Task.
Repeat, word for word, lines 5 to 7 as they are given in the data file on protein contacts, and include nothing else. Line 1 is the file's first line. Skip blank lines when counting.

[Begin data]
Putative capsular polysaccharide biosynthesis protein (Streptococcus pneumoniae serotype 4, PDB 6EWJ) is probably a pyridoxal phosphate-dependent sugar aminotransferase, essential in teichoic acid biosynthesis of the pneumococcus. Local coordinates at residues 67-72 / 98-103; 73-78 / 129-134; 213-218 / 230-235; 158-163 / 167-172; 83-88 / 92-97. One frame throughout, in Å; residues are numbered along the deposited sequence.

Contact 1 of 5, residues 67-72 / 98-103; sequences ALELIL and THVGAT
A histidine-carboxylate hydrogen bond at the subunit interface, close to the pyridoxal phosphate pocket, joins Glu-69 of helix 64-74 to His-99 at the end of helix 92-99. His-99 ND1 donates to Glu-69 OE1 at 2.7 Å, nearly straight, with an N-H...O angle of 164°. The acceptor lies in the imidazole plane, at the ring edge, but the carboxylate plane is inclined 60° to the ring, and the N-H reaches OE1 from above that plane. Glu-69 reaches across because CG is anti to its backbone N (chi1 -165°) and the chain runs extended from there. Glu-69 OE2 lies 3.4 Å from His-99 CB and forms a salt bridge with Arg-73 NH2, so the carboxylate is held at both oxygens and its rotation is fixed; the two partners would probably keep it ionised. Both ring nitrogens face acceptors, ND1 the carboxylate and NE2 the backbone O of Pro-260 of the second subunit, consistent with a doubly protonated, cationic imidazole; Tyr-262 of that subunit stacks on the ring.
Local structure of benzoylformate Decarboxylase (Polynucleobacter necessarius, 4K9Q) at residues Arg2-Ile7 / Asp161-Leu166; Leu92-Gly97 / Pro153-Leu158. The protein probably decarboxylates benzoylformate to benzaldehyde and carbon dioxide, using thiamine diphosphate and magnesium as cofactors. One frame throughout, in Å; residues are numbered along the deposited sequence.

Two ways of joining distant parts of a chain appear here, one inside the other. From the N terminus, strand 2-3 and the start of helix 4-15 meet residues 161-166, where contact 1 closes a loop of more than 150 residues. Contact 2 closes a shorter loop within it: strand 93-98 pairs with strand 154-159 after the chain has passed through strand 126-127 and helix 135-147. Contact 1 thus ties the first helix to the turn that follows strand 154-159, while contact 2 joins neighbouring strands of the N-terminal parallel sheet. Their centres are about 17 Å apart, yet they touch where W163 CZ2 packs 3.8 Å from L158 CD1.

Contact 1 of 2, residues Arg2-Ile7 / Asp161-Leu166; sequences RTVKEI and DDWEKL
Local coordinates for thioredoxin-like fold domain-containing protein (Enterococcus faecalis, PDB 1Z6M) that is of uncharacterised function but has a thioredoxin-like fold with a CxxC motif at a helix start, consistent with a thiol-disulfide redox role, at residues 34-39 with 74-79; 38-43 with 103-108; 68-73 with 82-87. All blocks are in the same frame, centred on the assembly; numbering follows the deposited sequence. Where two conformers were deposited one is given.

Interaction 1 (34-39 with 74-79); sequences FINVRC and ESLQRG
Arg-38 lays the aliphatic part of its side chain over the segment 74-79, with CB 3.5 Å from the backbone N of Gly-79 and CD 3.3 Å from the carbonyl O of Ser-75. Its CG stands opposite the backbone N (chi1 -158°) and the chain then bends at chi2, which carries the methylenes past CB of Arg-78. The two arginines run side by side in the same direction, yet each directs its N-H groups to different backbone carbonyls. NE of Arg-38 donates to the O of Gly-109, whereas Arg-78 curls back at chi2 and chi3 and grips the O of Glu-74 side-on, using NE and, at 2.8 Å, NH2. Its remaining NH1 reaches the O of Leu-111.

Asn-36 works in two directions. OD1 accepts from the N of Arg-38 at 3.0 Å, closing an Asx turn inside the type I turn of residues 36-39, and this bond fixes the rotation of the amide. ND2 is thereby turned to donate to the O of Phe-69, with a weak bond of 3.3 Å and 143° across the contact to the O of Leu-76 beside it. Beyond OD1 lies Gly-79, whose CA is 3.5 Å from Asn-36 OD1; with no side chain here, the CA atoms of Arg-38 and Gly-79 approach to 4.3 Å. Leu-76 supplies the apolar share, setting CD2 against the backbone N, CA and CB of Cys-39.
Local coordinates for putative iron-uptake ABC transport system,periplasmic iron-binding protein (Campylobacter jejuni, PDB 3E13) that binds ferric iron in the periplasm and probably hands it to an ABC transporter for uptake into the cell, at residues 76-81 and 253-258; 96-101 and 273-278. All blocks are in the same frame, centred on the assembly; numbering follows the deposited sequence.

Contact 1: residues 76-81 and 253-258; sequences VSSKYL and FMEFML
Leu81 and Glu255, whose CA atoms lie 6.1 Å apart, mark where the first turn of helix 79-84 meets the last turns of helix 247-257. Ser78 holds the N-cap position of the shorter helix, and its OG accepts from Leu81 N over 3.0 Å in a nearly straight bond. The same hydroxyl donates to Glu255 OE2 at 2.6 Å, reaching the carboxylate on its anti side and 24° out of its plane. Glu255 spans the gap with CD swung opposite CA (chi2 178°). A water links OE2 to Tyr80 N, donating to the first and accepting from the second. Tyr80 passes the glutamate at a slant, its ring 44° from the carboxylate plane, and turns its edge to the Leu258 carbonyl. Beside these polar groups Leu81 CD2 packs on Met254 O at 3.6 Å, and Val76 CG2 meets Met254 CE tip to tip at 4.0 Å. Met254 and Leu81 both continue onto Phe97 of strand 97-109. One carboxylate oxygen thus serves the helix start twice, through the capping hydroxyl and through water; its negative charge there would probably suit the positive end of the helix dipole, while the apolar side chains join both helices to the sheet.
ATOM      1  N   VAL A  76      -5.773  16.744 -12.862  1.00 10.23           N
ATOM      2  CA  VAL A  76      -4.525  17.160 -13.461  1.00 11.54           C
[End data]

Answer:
Two ways of joining distant parts of a chain appear here, one inside the other. From the N terminus, strand 2-3 and the start of helix 4-15 meet residues 161-166, where contact 1 closes a loop of more than 150 residues. Contact 2 closes a shorter loop within it: strand 93-98 pairs with strand 154-159 after the chain has passed through strand 126-127 and helix 135-147. Contact 1 thus ties the first helix to the turn that follows strand 154-159, while contact 2 joins neighbouring strands of the N-terminal parallel sheet. Their centres are about 17 Å apart, yet they touch where W163 CZ2 packs 3.8 Å from L158 CD1.

Contact 1 of 2, residues Arg2-Ile7 / Asp161-Leu166; sequences RTVKEI and DDWEKL
Local coordinates for thioredoxin-like fold domain-containing protein (Enterococcus faecalis, PDB 1Z6M) that is of uncharacterised function but has a thioredoxin-like fold with a CxxC motif at a helix start, consistent with a thiol-disulfide redox role, at residues 34-39 with 74-79; 38-43 with 103-108; 68-73 with 82-87. All blocks are in the same frame, centred on the assembly; numbering follows the deposited sequence. Where two conformers were deposited one is given.